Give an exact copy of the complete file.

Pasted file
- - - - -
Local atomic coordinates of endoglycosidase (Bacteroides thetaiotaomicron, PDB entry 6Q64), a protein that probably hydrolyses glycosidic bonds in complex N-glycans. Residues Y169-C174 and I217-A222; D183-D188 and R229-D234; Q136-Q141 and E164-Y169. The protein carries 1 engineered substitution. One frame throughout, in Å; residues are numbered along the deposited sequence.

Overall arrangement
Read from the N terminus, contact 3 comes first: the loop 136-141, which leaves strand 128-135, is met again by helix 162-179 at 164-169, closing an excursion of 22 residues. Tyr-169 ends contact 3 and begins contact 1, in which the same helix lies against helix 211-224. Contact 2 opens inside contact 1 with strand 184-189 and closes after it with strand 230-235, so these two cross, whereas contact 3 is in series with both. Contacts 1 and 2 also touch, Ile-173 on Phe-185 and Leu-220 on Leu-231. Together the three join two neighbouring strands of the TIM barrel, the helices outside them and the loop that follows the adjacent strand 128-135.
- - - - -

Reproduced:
Local atomic coordinates of endoglycosidase (Bacteroides thetaiotaomicron, PDB entry 6Q64), a protein that probably hydrolyses glycosidic bonds in complex N-glycans. Residues Y169-C174 and I217-A222; D183-D188 and R229-D234; Q136-Q141 and E164-Y169. The protein carries 1 engineered substitution. One frame throughout, in Å; residues are numbered along the deposited sequence.

Overall arrangement
Read from the N terminus, contact 3 comes first: the loop 136-141, which leaves strand 128-135, is met again by helix 162-179 at 164-169, closing an excursion of 22 residues. Tyr-169 ends contact 3 and begins contact 1, in which the same helix lies against helix 211-224. Contact 2 opens inside contact 1 with strand 184-189 and closes after it with strand 230-235, so these two cross, whereas contact 3 is in series with both. Contacts 1 and 2 also touch, Ile-173 on Phe-185 and Leu-220 on Leu-231. Together the three join two neighbouring strands of the TIM barrel, the helices outside them and the loop that follows the adjacent strand 128-135.